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One major problem with most punching bags is that after sometime the bag’s filling starts to sink to the bottom of the surface. This makes the bottom hard, which isn’t suitable for kicks or punches. Moreover, it also leaves the top of the punching bag hollow.
Working out with such a bag is annoying and unbearable. It can also be dangerous if you hit the bottom with excess force. The bag can lead to more impact on the finger and hand muscles and can also damage the wrist joint.
In short, it can have an adverse effect that can be horrendous for your health. So, in such a case, what is the best way to start punching?
The answer is simple, it depends on how fast the filling sinks.
How Fast Does the Punching Bag Filling Sink?
Usually, the rugs and clothes sink to the bottom at a fast rate. They settle at the bottom of the punching bag making it as hard as a brick. On the other hand, foams can take at least six month to an year to sink to the bottom. But you can’t just use foam within your punching bag because that will make it lightweight, killing the fun of punching bag boxing.
In my own tests, these are the punching bag filling rates.
- Sand: Settles in two to three months on heavy usage
- Wood dust: Settles in two to three months on heavy usage
- Clothes and Rugs: Settles in six months on heavy usage
- Foam: Settles to bottom in an year or two on heavy usage
- Water: Never settles
Getting Rid of Sinking Punching Bag Fillings
Use a combo of two. For example, if you are using a punching bag with sand filling, then add simply add foam and clothes to it to keep the material in proper shape for a long period of time.
When I first started punching bag boxing, I bought a 50lbs punching bag. I filled the bag with sand and used it for a few months. Then I put it away for some period of time. When I again started punching, all the sand had settled to the bottom and it was too hard to punch.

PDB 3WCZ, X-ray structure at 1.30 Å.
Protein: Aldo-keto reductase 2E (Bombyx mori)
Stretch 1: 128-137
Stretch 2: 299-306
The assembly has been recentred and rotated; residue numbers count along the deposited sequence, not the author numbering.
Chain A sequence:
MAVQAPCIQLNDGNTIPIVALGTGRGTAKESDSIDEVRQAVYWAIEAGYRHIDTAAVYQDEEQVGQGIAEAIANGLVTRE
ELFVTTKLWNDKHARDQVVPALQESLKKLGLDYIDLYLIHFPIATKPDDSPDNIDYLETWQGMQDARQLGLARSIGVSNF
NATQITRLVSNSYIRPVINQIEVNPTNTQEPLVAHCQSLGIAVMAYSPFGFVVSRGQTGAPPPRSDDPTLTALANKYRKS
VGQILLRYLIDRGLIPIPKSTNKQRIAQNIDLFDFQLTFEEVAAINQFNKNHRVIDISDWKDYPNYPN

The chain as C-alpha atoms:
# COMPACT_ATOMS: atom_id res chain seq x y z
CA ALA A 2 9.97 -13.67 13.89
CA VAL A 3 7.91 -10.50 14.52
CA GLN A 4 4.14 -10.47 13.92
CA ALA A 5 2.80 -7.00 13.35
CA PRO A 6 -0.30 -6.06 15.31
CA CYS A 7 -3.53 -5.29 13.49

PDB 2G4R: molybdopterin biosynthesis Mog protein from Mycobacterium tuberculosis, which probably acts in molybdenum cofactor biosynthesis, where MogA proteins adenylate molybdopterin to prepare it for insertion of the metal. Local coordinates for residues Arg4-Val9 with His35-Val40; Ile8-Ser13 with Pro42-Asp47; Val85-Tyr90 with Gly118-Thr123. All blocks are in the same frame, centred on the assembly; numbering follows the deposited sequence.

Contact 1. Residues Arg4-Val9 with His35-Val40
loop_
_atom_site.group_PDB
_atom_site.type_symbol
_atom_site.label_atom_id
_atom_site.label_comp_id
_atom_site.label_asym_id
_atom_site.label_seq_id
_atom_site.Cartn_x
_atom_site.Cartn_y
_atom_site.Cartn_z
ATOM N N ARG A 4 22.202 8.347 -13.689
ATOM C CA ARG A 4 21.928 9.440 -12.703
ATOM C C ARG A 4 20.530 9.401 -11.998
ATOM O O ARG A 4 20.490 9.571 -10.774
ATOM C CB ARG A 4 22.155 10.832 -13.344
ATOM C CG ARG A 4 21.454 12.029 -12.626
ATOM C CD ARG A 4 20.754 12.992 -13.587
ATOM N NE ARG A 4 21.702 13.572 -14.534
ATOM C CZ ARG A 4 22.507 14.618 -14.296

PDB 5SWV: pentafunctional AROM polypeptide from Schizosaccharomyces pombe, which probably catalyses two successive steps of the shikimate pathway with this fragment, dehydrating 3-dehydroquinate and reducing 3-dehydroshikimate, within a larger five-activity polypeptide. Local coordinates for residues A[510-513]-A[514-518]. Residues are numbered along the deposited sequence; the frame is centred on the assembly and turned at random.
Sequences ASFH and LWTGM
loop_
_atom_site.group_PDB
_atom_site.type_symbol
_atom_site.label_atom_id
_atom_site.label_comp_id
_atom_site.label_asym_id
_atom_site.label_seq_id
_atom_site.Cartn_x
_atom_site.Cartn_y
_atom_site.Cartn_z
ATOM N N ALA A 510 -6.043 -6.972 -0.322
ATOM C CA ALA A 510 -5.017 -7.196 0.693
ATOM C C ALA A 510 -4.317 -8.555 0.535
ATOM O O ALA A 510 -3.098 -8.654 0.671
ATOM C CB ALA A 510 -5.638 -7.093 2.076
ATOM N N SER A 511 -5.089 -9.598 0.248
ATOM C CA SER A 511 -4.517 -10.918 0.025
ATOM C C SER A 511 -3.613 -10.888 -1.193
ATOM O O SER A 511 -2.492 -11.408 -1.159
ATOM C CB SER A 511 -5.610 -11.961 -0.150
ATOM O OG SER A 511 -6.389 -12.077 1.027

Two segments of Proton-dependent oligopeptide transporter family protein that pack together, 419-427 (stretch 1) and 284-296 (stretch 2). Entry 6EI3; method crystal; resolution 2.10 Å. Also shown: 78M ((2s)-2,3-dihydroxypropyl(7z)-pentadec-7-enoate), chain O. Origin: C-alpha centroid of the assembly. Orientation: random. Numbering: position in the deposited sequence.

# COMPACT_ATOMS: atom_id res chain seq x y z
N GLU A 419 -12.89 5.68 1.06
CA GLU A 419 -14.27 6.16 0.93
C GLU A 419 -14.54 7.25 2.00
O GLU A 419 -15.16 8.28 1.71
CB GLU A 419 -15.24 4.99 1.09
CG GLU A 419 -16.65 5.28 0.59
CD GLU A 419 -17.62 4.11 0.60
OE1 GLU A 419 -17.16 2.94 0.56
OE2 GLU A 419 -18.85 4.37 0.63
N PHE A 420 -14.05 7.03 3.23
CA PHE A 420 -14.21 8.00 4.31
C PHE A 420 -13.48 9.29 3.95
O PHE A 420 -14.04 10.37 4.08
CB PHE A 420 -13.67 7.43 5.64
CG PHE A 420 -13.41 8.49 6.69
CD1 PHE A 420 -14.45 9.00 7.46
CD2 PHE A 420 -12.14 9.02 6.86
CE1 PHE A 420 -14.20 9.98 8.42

I then had to turn it over and hit it from all sides just to loosen up the cornered sand. This made it come back to its original shape for some time. But then again after a few months the same thing happened.
The Solution of Saggy Punching Bags
I refilled the punching bag with sand at the bottom, foam cuttings in the middle, then more sand, then more foam, and so on.
The idea was to keep the punching bag in its original shape for as long as possible. I used the foam from an old mattress and it worked quite well.
You can use mattress foam, wool, Styrofoam, or clothes as a replacement to this. Use them in layers with sand or wood dust. You can even put them in packets so they don’t break or move away from the original position.
At Punching Bag Guide, they also tested the same idea with foam at the bottom. According to the author, “I put a lot of foam to the bottom to avoid sinking. Since, the foam is flexible the weight of clothes above press it down, so the bottom will not be soft, but does not allow the textile to be compressed.
Then, I put one layer fabric, one layer pieces of foam until I reached the top.”
Just be sure to fill the punching bag’s body to the brim by applying pressure.
This filling is working well for me so far. I could further tweak the hardness to by refilling only a few parts of the bag.
The refreshing news is that the hardness from the top to the bottom of the bag are now at same levels, making the punching bag boxing workout more enjoyable.
If the heavy bag is settled at the bottom, it can cause the bag to become off-balance and harder to hit. It is important to check the bag regularly to ensure it is properly hung and that it is not settling at the bottom. (Source)
Additionally, the flooring should be checked for any damage which can be caused due to the impact of the heavy bag. It is recommended to use a shock-absorbing flooring such as rubber mats or martial arts mats to reduce the impact and protect the bag and the floor from potential damage. Lastly, the bag should be regularly checked for any signs of wear and tear, and any necessary repairs should be made to ensure the bag is safe to use.